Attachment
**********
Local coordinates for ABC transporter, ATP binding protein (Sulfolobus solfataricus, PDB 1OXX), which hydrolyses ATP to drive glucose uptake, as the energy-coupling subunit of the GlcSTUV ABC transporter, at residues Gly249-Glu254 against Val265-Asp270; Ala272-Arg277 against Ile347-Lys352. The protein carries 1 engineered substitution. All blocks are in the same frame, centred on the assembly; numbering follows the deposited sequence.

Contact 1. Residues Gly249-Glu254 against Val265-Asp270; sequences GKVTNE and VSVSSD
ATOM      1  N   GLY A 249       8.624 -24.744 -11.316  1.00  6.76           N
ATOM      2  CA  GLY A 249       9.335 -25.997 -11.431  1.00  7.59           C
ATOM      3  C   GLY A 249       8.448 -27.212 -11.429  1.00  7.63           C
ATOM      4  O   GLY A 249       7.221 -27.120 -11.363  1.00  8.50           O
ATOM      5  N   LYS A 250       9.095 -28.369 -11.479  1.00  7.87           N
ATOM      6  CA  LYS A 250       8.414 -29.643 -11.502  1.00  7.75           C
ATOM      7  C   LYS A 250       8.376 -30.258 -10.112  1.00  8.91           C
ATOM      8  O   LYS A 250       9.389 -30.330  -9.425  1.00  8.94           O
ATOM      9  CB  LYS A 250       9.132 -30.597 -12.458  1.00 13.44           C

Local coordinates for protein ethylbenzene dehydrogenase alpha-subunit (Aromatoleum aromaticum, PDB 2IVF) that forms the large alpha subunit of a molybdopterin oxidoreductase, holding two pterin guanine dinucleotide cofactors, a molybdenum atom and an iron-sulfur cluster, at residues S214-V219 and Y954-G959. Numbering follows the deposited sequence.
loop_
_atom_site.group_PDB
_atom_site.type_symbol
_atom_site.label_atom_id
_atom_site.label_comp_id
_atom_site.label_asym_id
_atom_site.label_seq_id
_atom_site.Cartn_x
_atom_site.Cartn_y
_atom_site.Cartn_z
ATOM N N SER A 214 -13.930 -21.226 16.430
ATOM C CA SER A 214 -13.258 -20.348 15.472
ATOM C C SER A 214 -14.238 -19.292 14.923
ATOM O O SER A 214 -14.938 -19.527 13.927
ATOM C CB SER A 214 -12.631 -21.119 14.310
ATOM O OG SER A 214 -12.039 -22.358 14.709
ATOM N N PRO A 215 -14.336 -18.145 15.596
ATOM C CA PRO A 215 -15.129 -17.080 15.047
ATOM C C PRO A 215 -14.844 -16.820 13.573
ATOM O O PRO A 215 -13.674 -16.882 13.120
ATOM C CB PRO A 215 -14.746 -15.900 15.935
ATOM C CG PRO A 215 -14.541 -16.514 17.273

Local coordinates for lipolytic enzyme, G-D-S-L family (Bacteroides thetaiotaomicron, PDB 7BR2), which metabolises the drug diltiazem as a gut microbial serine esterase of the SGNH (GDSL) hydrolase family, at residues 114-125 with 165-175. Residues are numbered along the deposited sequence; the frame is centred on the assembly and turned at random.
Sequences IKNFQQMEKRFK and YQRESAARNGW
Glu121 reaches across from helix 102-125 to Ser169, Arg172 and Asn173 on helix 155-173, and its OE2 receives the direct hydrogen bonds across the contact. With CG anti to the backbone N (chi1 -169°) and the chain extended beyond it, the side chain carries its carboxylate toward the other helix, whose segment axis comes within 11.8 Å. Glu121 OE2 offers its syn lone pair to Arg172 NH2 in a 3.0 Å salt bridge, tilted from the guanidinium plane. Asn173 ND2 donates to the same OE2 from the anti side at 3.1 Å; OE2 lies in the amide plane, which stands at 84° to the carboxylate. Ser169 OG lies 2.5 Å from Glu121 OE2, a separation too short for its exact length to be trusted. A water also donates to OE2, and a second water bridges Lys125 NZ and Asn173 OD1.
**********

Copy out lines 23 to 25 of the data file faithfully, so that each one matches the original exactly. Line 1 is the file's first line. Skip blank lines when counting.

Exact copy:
ATOM N N SER A 214 -13.930 -21.226 16.430
ATOM C CA SER A 214 -13.258 -20.348 15.472
ATOM C C SER A 214 -14.238 -19.292 14.923